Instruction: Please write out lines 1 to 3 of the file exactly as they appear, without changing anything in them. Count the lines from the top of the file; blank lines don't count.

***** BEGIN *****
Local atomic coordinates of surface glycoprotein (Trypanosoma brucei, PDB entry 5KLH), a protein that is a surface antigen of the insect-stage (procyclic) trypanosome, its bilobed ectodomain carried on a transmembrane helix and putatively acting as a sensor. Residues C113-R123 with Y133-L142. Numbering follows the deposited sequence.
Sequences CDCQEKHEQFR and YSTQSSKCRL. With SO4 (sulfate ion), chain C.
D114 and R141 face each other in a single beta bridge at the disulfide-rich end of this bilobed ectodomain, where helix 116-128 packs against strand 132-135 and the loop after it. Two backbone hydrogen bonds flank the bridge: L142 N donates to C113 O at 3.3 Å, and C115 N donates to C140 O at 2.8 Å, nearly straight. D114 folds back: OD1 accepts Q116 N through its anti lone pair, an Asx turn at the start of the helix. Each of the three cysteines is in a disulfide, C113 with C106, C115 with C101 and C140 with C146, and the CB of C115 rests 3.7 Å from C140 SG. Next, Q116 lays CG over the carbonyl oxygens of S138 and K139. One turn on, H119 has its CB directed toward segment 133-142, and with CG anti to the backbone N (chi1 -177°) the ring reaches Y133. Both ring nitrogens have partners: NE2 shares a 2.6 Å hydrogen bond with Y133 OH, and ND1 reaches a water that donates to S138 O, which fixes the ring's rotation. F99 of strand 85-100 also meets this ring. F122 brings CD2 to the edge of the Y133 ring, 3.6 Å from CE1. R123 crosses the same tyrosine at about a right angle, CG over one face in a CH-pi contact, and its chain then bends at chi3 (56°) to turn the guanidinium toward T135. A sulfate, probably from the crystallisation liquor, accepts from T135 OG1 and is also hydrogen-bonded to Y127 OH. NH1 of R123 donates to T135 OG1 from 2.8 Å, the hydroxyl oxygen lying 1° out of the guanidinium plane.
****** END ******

Local atomic coordinates of surface glycoprotein (Trypanosoma brucei, PDB entry 5KLH), a protein that is a surface antigen of the insect-stage (procyclic) trypanosome, its bilobed ectodomain carried on a transmembrane helix and putatively acting as a sensor. Residues C113-R123 with Y133-L142. Numbering follows the deposited sequence.
Sequences CDCQEKHEQFR and YSTQSSKCRL. With SO4 (sulfate ion), chain C.
D114 and R141 face each other in a single beta bridge at the disulfide-rich end of this bilobed ectodomain, where helix 116-128 packs against strand 132-135 and the loop after it. Two backbone hydrogen bonds flank the bridge: L142 N donates to C113 O at 3.3 Å, and C115 N donates to C140 O at 2.8 Å, nearly straight. D114 folds back: OD1 accepts Q116 N through its anti lone pair, an Asx turn at the start of the helix. Each of the three cysteines is in a disulfide, C113 with C106, C115 with C101 and C140 with C146, and the CB of C115 rests 3.7 Å from C140 SG. Next, Q116 lays CG over the carbonyl oxygens of S138 and K139. One turn on, H119 has its CB directed toward segment 133-142, and with CG anti to the backbone N (chi1 -177°) the ring reaches Y133. Both ring nitrogens have partners: NE2 shares a 2.6 Å hydrogen bond with Y133 OH, and ND1 reaches a water that donates to S138 O, which fixes the ring's rotation. F99 of strand 85-100 also meets this ring. F122 brings CD2 to the edge of the Y133 ring, 3.6 Å from CE1. R123 crosses the same tyrosine at about a right angle, CG over one face in a CH-pi contact, and its chain then bends at chi3 (56°) to turn the guanidinium toward T135. A sulfate, probably from the crystallisation liquor, accepts from T135 OG1 and is also hydrogen-bonded to Y127 OH. NH1 of R123 donates to T135 OG1 from 2.8 Å, the hydroxyl oxygen lying 1° out of the guanidinium plane.